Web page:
Virtual defense: https://us02web.zoom.us/j/89879746768?pwd=MnV3L3BCU0lHTzZrWndUSTQ5MTBKQT09 Meeting ID: 898 7974 6768, Password: 310520
Professor Poul Jennum (Chairperson)
Dr Martin Brunovský
Professor Martijn Arns
Professor Gitte Moos Knudsen
Clinical Pharmacology Scientist Søren Rahn Christensen
Associate Professor Sándor Beniczky
Major depressive disorder (MDD) is a heterogeneous disorder with potentially diverse pathophysiological mechanisms. This diversity may account for the observation that far from all patients benefit from the same treatment. Consequently, identification of MDD subgroups would allow for treatment stratification which could improve clinical trial outcomes and lead to a precision medicine strategy in patients. However, previous studies examining whether electroencephalography (EEG) can predict the effect of antidepressant treatment have included low sample size, and independent replication are needed to confirm these findings.
The purpose of this PhD work was to a) examine the test-retest reliability of an EEG battery in healthy males who were given different antidepressants, b) to validate EEG candidate biomarkers that have previously shown some predictive value in our own cohort of unmedicated patients with moderate to severe MDD (NeuroPharm Trial) c) explore the effect on EEG measures after 8 weeks of selective serotonin reuptake inhibitor/ serotonin noradrenalin reuptake inhibitor (SSRI/SNRI) treatment.
In study Ⅰ, we investigated the test-retest reliability of an EEG battery in 32 healthy males who were given four different antidepressant regimens. We compared baseline EEG recordings from the four interventions to assess whether EEG/ERP (event-related potentials) were stable over time. We found that middle frequency bands (θ, α and β) of continuous EEG were highly reliable while evoked power of task-related potentials was less stable. Furthermore, though the reliability of ERP measures in general was lower compared to power measures, large components such as P300 and Pe still exhibited fair to excellent reliability. Our results support that these EEG/ERP parameters are reliable over a three-week interval. II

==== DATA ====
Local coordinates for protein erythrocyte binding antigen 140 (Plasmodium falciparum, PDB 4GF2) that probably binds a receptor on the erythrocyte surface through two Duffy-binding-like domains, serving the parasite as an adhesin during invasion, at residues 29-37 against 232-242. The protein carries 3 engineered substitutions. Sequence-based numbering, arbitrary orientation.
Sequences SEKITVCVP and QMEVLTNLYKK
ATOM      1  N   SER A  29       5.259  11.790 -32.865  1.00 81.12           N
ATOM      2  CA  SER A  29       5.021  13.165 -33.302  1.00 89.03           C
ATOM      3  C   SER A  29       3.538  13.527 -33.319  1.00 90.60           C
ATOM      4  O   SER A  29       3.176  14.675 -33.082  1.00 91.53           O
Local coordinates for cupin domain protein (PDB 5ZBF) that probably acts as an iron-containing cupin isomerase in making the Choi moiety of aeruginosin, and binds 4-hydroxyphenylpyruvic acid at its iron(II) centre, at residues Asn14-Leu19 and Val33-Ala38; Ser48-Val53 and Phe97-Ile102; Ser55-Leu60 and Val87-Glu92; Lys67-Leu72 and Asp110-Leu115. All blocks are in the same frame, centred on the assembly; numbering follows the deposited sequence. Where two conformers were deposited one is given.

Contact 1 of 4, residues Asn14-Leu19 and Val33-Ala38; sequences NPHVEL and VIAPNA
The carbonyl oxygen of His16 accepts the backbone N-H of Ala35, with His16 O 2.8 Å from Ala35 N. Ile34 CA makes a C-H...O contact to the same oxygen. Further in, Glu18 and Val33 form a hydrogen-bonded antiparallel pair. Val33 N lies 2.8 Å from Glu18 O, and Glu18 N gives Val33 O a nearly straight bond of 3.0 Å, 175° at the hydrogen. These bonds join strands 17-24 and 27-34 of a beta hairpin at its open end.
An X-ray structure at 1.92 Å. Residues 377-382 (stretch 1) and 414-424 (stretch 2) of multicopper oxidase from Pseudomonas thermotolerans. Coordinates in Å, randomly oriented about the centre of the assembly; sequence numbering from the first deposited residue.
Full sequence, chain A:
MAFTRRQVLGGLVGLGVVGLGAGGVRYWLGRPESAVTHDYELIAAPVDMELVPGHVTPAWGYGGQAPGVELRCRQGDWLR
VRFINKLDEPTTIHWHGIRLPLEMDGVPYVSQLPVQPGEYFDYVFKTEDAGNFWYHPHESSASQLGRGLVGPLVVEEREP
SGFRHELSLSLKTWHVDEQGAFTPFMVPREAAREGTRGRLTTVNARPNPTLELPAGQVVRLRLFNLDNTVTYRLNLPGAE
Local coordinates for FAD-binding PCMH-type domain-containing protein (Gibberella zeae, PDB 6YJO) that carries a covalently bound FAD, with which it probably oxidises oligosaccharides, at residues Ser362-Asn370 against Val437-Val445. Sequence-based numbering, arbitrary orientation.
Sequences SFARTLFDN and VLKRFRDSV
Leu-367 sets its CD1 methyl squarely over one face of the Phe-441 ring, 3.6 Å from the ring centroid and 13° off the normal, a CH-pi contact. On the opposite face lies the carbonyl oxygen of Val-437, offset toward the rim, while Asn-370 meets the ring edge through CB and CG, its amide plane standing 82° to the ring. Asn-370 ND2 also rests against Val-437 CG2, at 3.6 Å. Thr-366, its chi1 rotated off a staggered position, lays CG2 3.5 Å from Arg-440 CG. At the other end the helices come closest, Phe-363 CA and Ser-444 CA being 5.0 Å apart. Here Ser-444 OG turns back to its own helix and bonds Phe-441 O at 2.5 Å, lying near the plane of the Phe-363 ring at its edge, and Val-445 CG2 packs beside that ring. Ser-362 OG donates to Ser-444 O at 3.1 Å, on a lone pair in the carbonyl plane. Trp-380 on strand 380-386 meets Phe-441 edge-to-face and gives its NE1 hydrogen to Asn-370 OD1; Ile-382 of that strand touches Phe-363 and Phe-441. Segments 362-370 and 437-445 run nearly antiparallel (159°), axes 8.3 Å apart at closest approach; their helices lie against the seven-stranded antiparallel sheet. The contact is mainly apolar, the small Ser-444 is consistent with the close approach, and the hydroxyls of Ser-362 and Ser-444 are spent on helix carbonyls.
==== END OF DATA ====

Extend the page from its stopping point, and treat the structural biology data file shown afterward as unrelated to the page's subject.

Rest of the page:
In study Ⅱ, we aimed to replicate previously reported EEG predictive biomarkers for treatment outcome by using an independent cohort of 91 antidepressant-free outpatients and 35 healthy controls. We found that only 2 out of 6 chosen biomarkers could be partially validated; both of which involved alpha asymmetry. The results indicate that measurement of alpha asymmetry carries information that improves prediction of treatment efficacy.
In study Ⅲ, used EEG data from the NeuroPharm data to determine the predictive value of vigilance regulation, we found that patients with MDD showed a hyperstable EEG-wakefulness regulation compared to healthy controls, replicating prior work. Treatment responders showed faster decline in vigilance regulation in comparison to non-responders at pretreatment. Furthermore, patients with good treatment response after 8 weeks of SSRI/SNRI treatment had their EEG-wakefulness regulation patterns reverted to look more like that of controls.
These findings support that EEG vigilance measures adds value diagnostically as well as in predicting treatment outcome in patients with MDD. Overall, the low cost of and methodological simplicity of EEG makes it a good tool for the optimization of patient stratification in future clinical trials and may even have value when choosing drug treatment for MDD patients.